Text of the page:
The view from the Arsenale, one of the venues of the Venice Biennale 2013.
Last March I attended the Bronx Museum of the Arts Spring Gala and Auction where I bought a special trip to Venice during the Art Biennale. It turned out to be one of the best charitable investments I ever made. Thanks to its charismatic director Holly Block, the small Bronx Museum was made the commissioning institution for the United States Pavilion of the Venice Biennale, for which they proposed presenting the work of installation artist Sarah Sze. So, with Holly Block as our wonderful guide, we got to see the amazing installation Sarah Sze made for the pavilion, plus a lot of other extraordinary art (including a fabulous exhibition of the personal collection of the late Spanish painter Antoni Tàpies, curated by Axel Veervordt, at the Museo Fortuny, which I’ll blog about separately), a couple of private palaces, and various other memorable sites. Here are some snapshots of things that caught my eye and my imagination at the Biennale.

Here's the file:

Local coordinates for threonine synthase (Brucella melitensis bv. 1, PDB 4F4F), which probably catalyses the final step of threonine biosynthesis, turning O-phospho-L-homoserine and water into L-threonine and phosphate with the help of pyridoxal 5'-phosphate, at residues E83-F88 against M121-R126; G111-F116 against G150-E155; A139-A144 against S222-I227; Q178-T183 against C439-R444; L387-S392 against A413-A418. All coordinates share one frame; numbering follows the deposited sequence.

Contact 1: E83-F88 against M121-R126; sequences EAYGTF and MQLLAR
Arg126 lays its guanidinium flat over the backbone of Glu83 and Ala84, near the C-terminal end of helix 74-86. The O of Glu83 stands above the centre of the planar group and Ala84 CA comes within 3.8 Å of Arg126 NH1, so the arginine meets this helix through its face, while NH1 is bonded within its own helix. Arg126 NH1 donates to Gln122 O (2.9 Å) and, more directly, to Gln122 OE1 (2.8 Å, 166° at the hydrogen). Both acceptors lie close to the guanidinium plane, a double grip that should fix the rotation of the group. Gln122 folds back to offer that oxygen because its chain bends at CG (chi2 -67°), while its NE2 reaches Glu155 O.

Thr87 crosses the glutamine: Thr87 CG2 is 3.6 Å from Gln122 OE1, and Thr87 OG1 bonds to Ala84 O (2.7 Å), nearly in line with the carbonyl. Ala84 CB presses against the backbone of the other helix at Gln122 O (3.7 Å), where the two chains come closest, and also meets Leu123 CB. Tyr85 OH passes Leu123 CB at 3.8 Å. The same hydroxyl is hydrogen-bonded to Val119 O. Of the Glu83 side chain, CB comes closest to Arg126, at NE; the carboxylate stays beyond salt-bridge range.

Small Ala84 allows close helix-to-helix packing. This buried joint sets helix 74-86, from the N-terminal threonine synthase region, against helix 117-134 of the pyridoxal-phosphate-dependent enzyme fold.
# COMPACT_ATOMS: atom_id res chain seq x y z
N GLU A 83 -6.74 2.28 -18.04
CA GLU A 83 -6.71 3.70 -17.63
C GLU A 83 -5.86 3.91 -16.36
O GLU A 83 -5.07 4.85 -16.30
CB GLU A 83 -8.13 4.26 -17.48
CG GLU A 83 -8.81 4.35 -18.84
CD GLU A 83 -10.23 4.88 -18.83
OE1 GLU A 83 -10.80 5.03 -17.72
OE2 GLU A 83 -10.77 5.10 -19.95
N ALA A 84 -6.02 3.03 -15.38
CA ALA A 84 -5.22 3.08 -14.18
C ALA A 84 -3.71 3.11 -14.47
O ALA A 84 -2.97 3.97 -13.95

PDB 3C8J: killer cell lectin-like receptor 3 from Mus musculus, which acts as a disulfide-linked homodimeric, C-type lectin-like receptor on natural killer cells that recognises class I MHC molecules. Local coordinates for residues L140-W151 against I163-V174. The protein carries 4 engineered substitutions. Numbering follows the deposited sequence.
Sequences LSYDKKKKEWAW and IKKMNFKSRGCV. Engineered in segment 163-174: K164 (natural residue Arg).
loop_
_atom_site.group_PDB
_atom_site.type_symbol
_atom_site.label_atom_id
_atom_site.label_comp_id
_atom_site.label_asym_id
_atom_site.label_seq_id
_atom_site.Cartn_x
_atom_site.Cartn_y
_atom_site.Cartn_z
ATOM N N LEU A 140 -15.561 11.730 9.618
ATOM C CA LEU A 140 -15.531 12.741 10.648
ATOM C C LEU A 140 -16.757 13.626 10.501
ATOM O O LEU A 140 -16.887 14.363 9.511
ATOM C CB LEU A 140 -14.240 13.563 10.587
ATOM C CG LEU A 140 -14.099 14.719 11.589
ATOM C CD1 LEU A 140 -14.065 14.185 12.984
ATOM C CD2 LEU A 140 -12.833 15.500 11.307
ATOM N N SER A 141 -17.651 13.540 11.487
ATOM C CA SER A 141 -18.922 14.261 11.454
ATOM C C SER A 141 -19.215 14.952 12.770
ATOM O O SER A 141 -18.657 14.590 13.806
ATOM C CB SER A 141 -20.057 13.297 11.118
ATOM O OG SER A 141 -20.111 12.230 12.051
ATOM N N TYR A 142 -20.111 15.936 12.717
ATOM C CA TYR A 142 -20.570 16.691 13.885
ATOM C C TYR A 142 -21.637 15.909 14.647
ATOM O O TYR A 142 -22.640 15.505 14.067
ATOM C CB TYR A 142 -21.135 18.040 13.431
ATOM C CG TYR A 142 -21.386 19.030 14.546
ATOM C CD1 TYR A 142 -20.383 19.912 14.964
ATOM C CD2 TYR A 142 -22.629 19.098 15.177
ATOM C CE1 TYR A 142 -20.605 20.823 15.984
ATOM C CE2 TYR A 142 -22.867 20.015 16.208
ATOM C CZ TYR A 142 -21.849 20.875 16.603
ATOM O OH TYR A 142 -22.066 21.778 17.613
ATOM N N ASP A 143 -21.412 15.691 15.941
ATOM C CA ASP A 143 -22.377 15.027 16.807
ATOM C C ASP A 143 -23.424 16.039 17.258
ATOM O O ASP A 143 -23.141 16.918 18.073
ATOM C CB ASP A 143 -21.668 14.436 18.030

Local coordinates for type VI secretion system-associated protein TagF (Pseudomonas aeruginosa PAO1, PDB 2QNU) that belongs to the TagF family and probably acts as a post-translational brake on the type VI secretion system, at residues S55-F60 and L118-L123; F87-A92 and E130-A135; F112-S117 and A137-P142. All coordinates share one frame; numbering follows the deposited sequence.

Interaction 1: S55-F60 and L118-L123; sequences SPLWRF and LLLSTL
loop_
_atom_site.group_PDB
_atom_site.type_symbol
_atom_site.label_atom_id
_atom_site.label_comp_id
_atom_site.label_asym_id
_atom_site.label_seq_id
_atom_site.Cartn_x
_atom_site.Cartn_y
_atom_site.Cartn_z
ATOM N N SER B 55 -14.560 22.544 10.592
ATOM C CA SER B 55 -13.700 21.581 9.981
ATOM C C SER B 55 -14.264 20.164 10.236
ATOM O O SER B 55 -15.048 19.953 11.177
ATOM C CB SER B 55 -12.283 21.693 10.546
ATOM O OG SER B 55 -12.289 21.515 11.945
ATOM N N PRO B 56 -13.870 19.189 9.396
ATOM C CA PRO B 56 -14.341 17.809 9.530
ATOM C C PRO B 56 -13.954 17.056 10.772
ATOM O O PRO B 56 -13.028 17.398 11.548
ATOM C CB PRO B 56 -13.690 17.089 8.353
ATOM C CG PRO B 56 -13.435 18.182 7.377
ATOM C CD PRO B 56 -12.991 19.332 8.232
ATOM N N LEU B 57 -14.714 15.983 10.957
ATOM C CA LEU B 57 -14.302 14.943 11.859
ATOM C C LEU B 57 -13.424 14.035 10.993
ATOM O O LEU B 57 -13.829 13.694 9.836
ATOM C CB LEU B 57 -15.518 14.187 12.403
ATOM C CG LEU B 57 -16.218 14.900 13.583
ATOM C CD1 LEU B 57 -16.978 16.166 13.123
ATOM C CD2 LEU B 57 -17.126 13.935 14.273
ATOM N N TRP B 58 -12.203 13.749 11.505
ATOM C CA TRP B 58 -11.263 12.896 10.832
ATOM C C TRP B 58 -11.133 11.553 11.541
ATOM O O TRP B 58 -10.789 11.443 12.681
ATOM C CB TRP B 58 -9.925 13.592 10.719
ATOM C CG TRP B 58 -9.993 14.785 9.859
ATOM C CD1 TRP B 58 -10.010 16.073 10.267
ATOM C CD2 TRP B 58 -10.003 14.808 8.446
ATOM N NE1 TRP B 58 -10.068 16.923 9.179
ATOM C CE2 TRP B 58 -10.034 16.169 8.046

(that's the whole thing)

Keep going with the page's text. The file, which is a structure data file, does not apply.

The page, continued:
Part of Sarah Sze’s installation, Triple Point, in the courtyard of the U.S. Pavilion at the Venice Biennale 2013.
Triple Point–Sarah Sze’s wacky installation assembled from aluminum rods and ladders, caution tape and water bottles, sand bags, espresso cups, branches, and faux rocks–started in the courtyard of the 1930s Palladian-style pavilion.
Triple Point (Planetarium), one of the rooms in the pavilion.
Each room in the pavilion features a different installation assembled from objects the artist found during the three-month construction process. The four makeshift structures evoke a planetarium, an observatory, a laboratory, and a pendulum–devices of measurement or locators of the body in space.
Lara Almarcegui’s installation in the Spanish Pavilion.
Lara Almarcegui’s installation in the Spanish Pavilion occupied its entire interior: towering mountains of various construction materials–cement rubble, roofing tiles, and bricks smashed to gravel. In side rooms, there were smaller mounds of sawdust, glass, and a blend of iron slag and ashes. Overwhelming!